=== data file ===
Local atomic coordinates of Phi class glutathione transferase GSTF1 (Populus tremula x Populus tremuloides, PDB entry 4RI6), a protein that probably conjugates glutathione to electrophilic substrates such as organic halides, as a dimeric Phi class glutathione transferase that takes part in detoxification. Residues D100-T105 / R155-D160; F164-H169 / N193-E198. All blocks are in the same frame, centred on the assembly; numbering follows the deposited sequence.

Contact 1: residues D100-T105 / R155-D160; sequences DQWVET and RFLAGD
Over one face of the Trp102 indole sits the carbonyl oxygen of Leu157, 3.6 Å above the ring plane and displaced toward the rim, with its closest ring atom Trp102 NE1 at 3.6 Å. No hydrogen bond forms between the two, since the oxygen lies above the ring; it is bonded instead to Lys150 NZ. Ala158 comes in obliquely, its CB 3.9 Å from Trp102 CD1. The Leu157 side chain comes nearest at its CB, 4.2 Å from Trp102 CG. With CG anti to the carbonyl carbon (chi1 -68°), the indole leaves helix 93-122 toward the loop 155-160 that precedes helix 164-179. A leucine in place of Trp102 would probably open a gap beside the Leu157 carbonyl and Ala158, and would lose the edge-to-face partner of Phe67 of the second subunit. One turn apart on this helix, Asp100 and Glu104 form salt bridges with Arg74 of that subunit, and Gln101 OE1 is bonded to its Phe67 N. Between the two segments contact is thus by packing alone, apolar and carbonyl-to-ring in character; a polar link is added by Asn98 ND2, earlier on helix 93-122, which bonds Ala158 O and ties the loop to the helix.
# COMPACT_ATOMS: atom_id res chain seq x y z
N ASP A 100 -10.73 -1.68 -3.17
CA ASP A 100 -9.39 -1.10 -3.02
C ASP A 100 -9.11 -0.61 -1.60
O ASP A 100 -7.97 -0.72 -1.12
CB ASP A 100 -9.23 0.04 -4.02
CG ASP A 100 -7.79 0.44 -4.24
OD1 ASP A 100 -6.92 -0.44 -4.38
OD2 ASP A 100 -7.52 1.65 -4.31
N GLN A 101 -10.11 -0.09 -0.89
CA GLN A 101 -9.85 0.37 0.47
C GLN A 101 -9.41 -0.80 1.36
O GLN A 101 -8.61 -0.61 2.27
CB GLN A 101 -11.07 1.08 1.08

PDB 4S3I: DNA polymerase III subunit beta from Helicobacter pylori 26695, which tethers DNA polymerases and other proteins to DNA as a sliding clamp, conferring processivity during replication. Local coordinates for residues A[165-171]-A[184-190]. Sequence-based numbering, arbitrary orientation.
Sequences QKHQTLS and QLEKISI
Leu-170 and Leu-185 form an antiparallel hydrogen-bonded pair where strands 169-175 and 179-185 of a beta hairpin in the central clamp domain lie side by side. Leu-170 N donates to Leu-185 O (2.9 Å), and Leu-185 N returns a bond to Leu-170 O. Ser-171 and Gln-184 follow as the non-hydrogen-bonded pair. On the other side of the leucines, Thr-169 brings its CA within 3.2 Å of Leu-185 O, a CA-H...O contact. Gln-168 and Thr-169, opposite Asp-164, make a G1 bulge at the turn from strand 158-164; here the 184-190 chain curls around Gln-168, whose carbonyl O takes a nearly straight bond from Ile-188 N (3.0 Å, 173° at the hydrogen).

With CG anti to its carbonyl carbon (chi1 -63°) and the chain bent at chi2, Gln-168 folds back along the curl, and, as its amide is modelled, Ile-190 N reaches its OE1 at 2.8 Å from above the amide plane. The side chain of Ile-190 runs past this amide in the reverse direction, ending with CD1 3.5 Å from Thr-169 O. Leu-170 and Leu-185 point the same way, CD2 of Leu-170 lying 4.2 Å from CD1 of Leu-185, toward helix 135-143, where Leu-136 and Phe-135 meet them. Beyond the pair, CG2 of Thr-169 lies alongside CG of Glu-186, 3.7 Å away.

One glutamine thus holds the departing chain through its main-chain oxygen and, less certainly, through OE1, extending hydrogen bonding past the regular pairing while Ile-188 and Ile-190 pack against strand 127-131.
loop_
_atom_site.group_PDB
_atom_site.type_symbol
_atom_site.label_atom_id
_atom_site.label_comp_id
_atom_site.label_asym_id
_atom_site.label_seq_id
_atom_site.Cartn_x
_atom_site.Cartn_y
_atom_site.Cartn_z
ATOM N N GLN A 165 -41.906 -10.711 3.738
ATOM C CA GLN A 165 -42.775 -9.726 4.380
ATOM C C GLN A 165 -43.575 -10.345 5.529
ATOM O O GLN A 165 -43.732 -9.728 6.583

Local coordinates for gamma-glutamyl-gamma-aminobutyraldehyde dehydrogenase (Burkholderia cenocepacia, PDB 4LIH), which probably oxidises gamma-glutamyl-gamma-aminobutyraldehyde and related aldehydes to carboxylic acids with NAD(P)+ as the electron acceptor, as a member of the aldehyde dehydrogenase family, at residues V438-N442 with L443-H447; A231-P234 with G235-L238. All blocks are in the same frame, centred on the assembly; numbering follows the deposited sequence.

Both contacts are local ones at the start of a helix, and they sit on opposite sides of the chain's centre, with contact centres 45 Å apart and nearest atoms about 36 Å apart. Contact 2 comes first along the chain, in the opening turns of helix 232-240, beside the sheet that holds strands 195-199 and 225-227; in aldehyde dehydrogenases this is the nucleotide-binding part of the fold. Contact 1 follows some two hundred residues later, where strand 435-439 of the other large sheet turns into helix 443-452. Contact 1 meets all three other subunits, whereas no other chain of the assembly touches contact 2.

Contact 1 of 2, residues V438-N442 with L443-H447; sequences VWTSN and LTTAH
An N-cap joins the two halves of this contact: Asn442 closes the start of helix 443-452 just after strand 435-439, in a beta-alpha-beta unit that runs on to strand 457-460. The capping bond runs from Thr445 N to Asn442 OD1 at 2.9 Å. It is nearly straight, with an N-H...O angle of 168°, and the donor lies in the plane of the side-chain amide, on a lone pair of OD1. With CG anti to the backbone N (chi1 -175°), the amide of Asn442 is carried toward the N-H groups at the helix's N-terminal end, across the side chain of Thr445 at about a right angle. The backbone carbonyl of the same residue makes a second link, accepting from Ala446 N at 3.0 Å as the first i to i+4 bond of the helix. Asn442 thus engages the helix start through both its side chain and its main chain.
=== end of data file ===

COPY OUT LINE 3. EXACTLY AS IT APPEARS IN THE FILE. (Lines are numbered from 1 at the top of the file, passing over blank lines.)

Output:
Over one face of the Trp102 indole sits the carbonyl oxygen of Leu157, 3.6 Å above the ring plane and displaced toward the rim, with its closest ring atom Trp102 NE1 at 3.6 Å. No hydrogen bond forms between the two, since the oxygen lies above the ring; it is bonded instead to Lys150 NZ. Ala158 comes in obliquely, its CB 3.9 Å from Trp102 CD1. The Leu157 side chain comes nearest at its CB, 4.2 Å from Trp102 CG. With CG anti to the carbonyl carbon (chi1 -68°), the indole leaves helix 93-122 toward the loop 155-160 that precedes helix 164-179. A leucine in place of Trp102 would probably open a gap beside the Leu157 carbonyl and Ala158, and would lose the edge-to-face partner of Phe67 of the second subunit. One turn apart on this helix, Asp100 and Glu104 form salt bridges with Arg74 of that subunit, and Gln101 OE1 is bonded to its Phe67 N. Between the two segments contact is thus by packing alone, apolar and carbonyl-to-ring in character; a polar link is added by Asn98 ND2, earlier on helix 93-122, which bonds Ala158 O and ties the loop to the helix.